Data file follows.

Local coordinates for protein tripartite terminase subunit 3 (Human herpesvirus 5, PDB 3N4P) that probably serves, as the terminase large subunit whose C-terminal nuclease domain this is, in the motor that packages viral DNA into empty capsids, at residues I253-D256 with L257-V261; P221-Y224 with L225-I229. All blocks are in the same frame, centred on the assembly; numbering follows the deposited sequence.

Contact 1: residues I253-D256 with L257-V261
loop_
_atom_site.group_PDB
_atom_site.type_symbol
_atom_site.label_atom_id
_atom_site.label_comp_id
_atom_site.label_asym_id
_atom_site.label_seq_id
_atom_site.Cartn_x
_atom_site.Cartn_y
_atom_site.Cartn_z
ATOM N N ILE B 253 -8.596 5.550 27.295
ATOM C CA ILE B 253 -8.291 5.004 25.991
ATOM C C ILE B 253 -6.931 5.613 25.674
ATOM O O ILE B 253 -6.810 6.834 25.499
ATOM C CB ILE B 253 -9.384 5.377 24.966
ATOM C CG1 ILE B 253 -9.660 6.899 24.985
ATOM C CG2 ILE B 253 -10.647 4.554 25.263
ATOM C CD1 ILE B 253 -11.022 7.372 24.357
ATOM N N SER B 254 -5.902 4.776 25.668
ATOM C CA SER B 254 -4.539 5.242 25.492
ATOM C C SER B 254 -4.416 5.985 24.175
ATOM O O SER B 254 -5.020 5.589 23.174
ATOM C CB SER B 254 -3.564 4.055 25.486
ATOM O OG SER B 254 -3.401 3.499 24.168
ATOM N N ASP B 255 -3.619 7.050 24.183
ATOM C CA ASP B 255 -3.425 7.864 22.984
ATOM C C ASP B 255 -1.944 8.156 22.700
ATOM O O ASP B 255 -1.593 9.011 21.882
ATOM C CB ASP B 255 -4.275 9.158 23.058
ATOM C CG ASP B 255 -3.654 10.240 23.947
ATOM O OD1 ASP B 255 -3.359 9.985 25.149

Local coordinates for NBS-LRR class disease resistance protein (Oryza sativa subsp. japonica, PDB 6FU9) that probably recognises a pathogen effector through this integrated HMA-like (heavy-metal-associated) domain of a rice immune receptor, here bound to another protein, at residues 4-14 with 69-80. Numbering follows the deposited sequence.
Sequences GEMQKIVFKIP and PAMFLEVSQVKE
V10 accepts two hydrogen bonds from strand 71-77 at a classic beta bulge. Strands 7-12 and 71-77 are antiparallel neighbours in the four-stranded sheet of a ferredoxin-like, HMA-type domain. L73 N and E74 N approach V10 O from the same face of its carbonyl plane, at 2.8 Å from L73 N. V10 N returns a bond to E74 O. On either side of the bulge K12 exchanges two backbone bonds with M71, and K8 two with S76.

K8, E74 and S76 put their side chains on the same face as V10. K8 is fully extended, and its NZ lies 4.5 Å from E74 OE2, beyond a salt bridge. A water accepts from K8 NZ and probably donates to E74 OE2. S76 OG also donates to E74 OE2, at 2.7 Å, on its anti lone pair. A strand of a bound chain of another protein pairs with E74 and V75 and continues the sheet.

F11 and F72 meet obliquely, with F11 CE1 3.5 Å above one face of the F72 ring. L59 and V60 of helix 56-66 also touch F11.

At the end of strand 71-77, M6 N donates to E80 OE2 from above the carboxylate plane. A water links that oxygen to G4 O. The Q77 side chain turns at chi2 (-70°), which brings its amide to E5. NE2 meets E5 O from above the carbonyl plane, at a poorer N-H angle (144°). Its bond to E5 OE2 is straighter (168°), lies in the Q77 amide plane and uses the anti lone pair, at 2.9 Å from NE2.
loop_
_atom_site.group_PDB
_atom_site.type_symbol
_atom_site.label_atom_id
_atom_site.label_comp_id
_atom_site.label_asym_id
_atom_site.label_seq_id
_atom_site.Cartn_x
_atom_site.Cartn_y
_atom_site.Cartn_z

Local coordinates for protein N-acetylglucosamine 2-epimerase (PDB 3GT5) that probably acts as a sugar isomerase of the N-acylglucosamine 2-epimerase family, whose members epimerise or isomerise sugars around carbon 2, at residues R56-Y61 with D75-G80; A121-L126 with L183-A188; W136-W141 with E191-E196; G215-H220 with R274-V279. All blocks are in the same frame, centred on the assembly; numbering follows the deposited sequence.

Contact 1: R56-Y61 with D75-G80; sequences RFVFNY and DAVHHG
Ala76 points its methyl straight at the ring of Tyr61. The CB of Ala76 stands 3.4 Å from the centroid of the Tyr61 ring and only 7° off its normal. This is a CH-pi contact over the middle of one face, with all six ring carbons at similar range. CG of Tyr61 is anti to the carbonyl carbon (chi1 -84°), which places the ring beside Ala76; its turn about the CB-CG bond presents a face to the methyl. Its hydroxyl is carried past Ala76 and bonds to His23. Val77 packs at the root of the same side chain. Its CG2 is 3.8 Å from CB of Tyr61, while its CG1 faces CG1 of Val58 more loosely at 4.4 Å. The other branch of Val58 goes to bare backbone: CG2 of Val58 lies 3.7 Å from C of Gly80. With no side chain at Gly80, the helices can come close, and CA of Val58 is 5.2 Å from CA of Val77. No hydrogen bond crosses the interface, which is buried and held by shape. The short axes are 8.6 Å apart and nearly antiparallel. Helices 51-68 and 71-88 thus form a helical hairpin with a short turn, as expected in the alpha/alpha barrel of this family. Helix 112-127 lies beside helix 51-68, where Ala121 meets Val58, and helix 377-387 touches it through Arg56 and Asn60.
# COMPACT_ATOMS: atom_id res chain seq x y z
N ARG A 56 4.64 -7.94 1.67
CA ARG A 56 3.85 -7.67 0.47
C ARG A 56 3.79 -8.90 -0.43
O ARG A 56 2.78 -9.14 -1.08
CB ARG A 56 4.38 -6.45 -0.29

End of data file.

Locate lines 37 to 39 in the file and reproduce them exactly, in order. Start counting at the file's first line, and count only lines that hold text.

K8, E74 and S76 put their side chains on the same face as V10. K8 is fully extended, and its NZ lies 4.5 Å from E74 OE2, beyond a salt bridge. A water accepts from K8 NZ and probably donates to E74 OE2. S76 OG also donates to E74 OE2, at 2.7 Å, on its anti lone pair. A strand of a bound chain of another protein pairs with E74 and V75 and continues the sheet.

F11 and F72 meet obliquely, with F11 CE1 3.5 Å above one face of the F72 ring. L59 and V60 of helix 56-66 also touch F11.

At the end of strand 71-77, M6 N donates to E80 OE2 from above the carboxylate plane. A water links that oxygen to G4 O. The Q77 side chain turns at chi2 (-70°), which brings its amide to E5. NE2 meets E5 O from above the carbonyl plane, at a poorer N-H angle (144°). Its bond to E5 OE2 is straighter (168°), lies in the Q77 amide plane and uses the anti lone pair, at 2.9 Å from NE2.